Narrowband Internet of things (NB-IoT) is a low-power wide-area network (LPWAN) radio technology standard developed by 3GPP for cellular network devices and services. The specification was frozen in 3GPP Release 13 (LTE Advanced Pro), in June 2016. Other 3GPP IoT technologies include eMTC (enhanced Machine-Type Communication) and EC-GSM-IoT.
NB-IoT focuses specifically on indoor coverage, low cost, long battery life, and high connection density. NB-IoT uses a subset of the LTE standard, but limits the bandwidth to a single narrow-band of 200kHz. It uses OFDM modulation for downlink communication and SC-FDMA for uplink communications. IoT applications which require more frequent communications will be better served by LTE-M, which has no duty cycle limitations operating on the licensed spectrum.
In March 2019, the Global Mobile Suppliers Association (GSA) announced that over 100 operators had either NB-IoT or LTE-M networks. This number had risen to 142 deployed/launched networks by September 2019.
|LTE Cat 1||LTE Cat 1 bis||LTE-M||NB-IoT||EC-GSM-IoT|
|LTE Cat 0||LTE Cat M1||LTE Cat M2||non-BL||LTE Cat NB1||LTE Cat NB2|
|3GPP Release||Release 8||Release 13||Release 12||Release 13||Release 14||Release 14||Release 13||Release 14||Release 13|
|Downlink Peak Rate||10 Mbit/s||10 Mbit/s||1 Mbit/s||1 Mbit/s||~4 Mbit/s||~4 Mbit/s||26 kbit/s||127 kbit/s||474 kbit/s (EDGE)
2 Mbit/s (EGPRS2B)
|Uplink Peak Rate||5 Mbit/s||5 Mbit/s||1 Mbit/s||1 Mbit/s||~7 Mbit/s||~7 Mbit/s||66 kbit/s (multi-tone)
16.9 kbit/s (single-tone)
|159 kbit/s||474 kbit/s (EDGE)
2 Mbit/s (EGPRS2B)
|Latency||50–100 ms||not deployed||10–15 ms||1.6–10 s||700 ms – 2 s|
|Number of Antennas||2||1||1||1||1||1||1||1||1–2|
|Duplex Mode||Full Duplex||Full or Half Duplex||Full or Half Duplex||Full or Half Duplex||Full or Half Duplex||Half Duplex||Half Duplex||Half Duplex|
|Device Receive Bandwidth||1.4–20 MHz||1.4–20 MHz||1.4 MHz||5 MHz||5 MHz||180 kHz||180 kHz||200 kHz|
|Receiver Chains||2 (MIMO)||1 (SISO)||1 (SISO)||1 (SISO)||1 (SISO)||1 (SISO)||1 (SISO)||1–2|
|Device Transmit Power||23 dBm||23 dBm||23 dBm||20 / 23 dBm||20 / 23 dBm||20 / 23 dBm||20 / 23 dBm||14 / 20 / 23 dBm||23 / 33 dBm|
As of March 2019 GSA identified:
The 3GPP-compliant LPWA device ecosystem continues to grow. In April 2019, GSA identified 210 devices supporting either Cat-NB1/NB-2 or Cat-M1 – more than double the number in its GAMBoD database at the end of March 2018. This figure had risen a further 50% by September 2019, with a total of 303 devices identified as supporting either Cat-M1, Cat-NB1 (NB-IoT) or Cat-NB2. Of these, 230 devices support Cat-NB1 (including known variants) and 198 devices support Cat-M1 (including known variants). The split of devices (as of September 2019) was 60.4% modules, 25.4% asset trackers, and 5.6% routers, with data loggers, femtocells, smart-home devices, and smart watches, USB modems, and vehicle on-board units (OBUs), making up the balance.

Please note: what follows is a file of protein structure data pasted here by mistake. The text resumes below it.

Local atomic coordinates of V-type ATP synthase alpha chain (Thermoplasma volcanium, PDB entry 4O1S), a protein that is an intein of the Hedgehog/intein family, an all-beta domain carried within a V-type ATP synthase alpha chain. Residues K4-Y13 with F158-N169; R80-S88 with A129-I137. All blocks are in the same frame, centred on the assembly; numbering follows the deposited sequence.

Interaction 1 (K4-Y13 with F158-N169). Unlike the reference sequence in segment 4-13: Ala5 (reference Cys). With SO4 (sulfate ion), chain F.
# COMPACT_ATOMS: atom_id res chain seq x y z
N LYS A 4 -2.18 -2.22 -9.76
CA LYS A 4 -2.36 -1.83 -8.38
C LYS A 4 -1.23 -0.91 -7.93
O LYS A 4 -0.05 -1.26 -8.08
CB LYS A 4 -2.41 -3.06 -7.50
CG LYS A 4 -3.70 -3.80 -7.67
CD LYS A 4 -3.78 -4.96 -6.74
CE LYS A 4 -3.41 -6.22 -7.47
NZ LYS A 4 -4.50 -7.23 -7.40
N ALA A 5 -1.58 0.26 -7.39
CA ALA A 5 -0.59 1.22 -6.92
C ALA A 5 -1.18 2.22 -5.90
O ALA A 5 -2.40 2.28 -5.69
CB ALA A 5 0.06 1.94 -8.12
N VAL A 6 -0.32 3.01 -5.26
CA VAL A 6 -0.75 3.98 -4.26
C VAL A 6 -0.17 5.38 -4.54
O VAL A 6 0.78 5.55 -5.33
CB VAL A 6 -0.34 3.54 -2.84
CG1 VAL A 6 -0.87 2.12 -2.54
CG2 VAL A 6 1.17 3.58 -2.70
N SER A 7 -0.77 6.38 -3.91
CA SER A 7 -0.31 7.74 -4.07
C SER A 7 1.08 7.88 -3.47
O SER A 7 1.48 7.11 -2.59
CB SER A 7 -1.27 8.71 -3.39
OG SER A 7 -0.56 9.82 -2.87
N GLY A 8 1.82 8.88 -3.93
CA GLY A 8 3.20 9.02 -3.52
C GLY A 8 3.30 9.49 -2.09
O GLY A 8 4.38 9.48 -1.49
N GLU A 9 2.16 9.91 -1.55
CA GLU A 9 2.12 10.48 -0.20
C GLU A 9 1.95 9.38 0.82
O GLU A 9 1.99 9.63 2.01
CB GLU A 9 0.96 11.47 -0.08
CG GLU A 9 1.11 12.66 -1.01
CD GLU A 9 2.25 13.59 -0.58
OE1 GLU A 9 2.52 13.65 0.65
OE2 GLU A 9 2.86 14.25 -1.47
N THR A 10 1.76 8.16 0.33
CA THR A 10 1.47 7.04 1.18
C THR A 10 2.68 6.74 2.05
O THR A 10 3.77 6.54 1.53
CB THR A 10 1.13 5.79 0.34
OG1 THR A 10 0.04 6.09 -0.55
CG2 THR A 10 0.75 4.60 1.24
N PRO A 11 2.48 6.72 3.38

In 2018 first NB-IoT data loggers are other certified devices started to appear. For example ThingsLog released their first CE certified single channel NB-IoT data logger on Tindie in late 2018.
To integrate NB-IoT into a maker board for IoT developments, SODAQ, a Dutch IoT hardware and software engineering company, crowdfunded an NB-IoT shield on Kickstarter. They then went on to partner with module manufacturer u-blox to create maker boards with NB-IoT and LTE-M integrated.
Since 2021, there also is a cheap all-in-one NB-IoT solution available to the general public developed by the Chinese manufacturer Ai-Thinker.
At the beginning of 2023 the Belgian company DPTechnics released the Walter IoT board which combines an ESP32-S3 together with a Sequans Monarch 2 NB-IoT/LTE-M platform. The board is focused on long-term availability and includes a GNSS receiver.